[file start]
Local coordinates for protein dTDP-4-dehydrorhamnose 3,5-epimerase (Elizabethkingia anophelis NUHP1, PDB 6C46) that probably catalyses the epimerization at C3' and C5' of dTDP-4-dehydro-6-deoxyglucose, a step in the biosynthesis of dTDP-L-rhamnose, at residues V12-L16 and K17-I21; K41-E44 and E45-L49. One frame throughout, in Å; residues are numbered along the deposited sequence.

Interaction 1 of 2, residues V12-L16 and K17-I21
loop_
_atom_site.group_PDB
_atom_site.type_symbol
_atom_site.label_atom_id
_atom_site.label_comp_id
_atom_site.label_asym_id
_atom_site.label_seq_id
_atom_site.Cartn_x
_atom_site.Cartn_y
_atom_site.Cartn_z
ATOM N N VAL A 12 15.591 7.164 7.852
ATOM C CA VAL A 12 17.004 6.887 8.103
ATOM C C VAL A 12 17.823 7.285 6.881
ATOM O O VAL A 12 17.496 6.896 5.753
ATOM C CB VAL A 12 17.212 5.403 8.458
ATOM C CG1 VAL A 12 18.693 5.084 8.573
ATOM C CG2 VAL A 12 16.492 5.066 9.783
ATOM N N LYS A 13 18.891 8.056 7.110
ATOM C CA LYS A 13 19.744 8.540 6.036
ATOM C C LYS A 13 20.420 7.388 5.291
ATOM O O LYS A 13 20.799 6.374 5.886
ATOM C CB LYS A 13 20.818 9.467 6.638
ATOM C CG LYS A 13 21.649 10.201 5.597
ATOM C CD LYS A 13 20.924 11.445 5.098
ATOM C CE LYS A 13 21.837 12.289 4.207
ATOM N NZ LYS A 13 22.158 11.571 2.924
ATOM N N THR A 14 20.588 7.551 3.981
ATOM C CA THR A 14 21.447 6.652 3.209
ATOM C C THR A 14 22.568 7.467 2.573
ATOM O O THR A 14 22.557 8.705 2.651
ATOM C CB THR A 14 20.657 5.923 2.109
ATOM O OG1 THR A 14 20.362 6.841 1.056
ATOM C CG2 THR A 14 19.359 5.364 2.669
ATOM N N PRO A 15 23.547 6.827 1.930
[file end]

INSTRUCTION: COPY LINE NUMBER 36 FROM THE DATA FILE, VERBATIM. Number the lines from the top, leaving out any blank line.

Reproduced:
ATOM N N PRO A 15 23.547 6.827 1.930